Wednesday , May 23, 2018

Our World: Better or Worse off?

Our World Better or Worse Off?

A History of Global Living Conditions

Global_Max_Roser_300px
Max Roser

In an incredibly important article, economist and media critic Max Roser, known for his research on global trends of living conditions and his visualizations of these trends, shows us the history of global living conditions—“the history of everyone.”

Very few people think that the world is getting better. In a handful of charts, Roser instantly communicates the progress of the human population over the last two centuries in poverty, literacy, health, freedom, fertility and education. If you don’t read anything else this week, make sure you make to time to read this and consider its implications with respect to your current world view.

Here are the highlights of Roser’s piece:

https://ourworldindata.org/grapher/share-world-population-in-extreme-poverty-absolute

Global_world-population-living-in-extreme-povertyPoverty: In a time of unprecedented population growth, increasing productivity—more output from less input—and economic growth—you are better off when others become better off—have combined to give more prosperity to more people and to continuously lift more people out of poverty. Roser points out that because of disparaging media reports, it is easy to miss the slow developments that reshape our world, suggesting that the headlines since 1990 could have read instead, “The number of people in extreme poverty fell by 130,000 since yesterday!”—and that could have run every day.

https://ourworldindata.org/grapher/literate-and-illiterate-world-population

Global_literate-and-illiterate-world-populationLiteracy: It was in the last two centuries that literacy became the norm for the entire population. If you think science, technology, political freedom are important to solve the world’s problems and you think that it helps to read and write to do this, Roser points out that in 1800 there were 120 million people in the world that could read and write; today there are 6.2 billion.

https://ourworldindata.org/grapher/global-child-mortality-timeseries

Global_global-child-mortalityHealth: In 1800 the entire world lived in poor conditions; in all countries of the world more than every third child died before it was 5 years old. For a combination of reasons—rising prosperity, changing social life, improved housing and sanitation, healthier diet, and innovations in science and medicine—child mortality is now down to 4.3 percent—10-fold lower.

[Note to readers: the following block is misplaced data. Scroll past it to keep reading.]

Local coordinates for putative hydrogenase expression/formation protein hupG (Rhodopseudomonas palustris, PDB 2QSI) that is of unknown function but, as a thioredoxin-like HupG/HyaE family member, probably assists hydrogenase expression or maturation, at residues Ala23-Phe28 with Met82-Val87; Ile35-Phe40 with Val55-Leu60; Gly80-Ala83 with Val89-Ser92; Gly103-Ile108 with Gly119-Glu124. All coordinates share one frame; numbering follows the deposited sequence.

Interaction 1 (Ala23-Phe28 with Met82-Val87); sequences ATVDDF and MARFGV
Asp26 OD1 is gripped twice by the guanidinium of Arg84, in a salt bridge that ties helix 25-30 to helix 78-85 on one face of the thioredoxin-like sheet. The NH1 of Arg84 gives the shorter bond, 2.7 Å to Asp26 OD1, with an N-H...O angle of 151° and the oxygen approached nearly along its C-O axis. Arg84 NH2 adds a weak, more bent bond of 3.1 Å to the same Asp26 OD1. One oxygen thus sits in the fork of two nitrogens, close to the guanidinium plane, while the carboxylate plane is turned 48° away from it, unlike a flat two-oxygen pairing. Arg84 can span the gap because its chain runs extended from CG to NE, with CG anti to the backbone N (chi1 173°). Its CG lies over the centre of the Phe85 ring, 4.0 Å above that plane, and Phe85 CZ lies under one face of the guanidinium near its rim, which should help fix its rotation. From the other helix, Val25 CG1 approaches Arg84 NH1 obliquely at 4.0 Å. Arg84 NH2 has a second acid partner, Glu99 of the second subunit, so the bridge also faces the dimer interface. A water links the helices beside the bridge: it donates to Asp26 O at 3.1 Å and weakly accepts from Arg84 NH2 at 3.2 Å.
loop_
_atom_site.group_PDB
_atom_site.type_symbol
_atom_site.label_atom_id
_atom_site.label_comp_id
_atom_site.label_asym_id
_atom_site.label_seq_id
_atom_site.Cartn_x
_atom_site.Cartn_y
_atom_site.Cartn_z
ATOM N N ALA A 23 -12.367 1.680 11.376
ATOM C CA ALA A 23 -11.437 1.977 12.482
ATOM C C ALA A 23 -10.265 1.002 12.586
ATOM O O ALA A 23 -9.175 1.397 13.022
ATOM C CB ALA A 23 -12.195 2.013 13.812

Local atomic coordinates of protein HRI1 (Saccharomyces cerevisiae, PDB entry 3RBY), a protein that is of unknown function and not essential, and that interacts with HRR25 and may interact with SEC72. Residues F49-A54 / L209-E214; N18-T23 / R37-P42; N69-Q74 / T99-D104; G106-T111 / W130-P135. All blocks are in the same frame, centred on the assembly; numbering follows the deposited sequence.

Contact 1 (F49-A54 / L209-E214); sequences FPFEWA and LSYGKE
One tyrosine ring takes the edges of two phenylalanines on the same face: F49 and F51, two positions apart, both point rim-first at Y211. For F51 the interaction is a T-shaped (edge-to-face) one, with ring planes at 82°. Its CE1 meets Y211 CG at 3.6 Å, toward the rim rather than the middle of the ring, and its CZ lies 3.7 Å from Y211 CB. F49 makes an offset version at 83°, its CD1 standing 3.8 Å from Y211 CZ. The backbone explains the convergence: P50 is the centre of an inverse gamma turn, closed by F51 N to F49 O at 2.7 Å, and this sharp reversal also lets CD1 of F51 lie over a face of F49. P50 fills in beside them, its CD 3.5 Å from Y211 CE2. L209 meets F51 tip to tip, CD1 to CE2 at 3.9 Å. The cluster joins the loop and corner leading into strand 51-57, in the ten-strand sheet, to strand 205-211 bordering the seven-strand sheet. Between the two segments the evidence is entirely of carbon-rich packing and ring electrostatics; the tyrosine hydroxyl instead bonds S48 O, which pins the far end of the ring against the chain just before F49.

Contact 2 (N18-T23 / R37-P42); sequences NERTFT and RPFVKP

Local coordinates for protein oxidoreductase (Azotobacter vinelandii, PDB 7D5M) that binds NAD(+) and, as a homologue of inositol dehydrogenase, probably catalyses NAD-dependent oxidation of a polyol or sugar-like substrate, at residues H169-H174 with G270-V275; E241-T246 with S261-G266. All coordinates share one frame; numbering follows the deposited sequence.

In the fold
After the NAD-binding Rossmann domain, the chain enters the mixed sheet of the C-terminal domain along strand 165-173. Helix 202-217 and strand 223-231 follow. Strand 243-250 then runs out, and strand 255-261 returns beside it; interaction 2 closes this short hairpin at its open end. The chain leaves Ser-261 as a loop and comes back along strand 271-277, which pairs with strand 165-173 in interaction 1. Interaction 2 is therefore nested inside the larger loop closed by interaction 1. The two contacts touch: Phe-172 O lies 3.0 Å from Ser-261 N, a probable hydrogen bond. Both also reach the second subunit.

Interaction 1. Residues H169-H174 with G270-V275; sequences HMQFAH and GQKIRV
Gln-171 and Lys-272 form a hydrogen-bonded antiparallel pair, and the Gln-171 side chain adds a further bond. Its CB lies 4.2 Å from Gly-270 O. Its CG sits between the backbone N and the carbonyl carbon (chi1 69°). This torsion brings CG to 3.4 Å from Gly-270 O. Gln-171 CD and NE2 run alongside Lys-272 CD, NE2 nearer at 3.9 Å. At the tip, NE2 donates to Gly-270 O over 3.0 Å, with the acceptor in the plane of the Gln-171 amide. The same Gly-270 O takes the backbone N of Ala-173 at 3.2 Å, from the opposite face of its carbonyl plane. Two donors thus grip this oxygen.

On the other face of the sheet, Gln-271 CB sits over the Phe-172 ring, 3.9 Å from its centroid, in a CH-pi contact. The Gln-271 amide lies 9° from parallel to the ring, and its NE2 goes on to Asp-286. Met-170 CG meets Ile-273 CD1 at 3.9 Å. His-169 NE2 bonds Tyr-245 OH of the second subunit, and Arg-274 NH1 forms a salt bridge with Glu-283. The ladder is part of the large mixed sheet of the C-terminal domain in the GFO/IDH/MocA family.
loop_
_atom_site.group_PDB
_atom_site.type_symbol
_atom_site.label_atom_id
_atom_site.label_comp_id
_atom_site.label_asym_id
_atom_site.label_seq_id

https://ourworldindata.org/grapher/world-pop-by-political-regime

Global_world-pop-by-political-regimeFreedom: Using the Polity IV index to measure regimes, Roser points out that the share of the world population living in democracies has increased continuously; now more than every second person in the world lives in a democracy, and 4 out of 5 living in an authoritarian regime live in one country—China.

Fertility: Population growth increases humanity’s demand for resources and amplifies humanity’s impact on the environment. Roser points out that world is well into the demographic transition and global population growth has in fact peaked. Global life expectancy doubled just over the last hundred years; global fertility has more than halved in the last 50 years.

https://ourworldindata.org/grapher/projection-of-world-population-SSP2-IIASA

Global_projected-world-population-by-level-of-education

 

Education: Roser points out that the revolution in how we live was not only driven by education, it also has made education more important than ever. Researchers expect that there will never be more children on the planet than today. Their projection suggests that by 2100, there will be almost no one without formal education and there will be more than 7 billion minds who will have received at least secondary education.

https://ourworldindata.org/wp-content/uploads/2016/12/World-as-100-people-2-centuries-1.png

Global_world-as-100-peopleRoser concludes by pointing out that most of us have a very negative perspective of global development and suggests that the media is in part to blame because the media does not tell us how the world is changing, it tells us what in the world goes wrong. When we are ignorant about global development, he says, it is not surprising that few think that the world is getting better.

“What is clear from the long-term perspective is that the last 200 years have brought us to a better position than ever before to solve these problems,” Roser summarizes. “Solving problems—big problems—is always a collaborative undertaking. And the group of people that is able to work together today is a much, much stronger group than there ever was on this planet. We have just seen the change over time; the world today is healthier, richer, and better educated.

“For our history to be a source of encouragement we have to know our history. The story that we tell ourselves about our history and our time matters. Because our hopes and efforts for building a better future are inextricably linked to our perception of the past it is important to understand and communicate the global development up to now. A positive lookout on the efforts of ourselves and our fellow humans is a vital condition to the fruitfulness of our endeavors.”

To read the entire Roser article: https://ourworldindata.org/a-history-of-global-living-conditions-in-5-charts.

Max Roser is an economist and media critic. He is known for his research on global trends of living conditions and his visualizations of these trends. He is currently a research fellow in economics at the University of Oxford.

 

 

 

 

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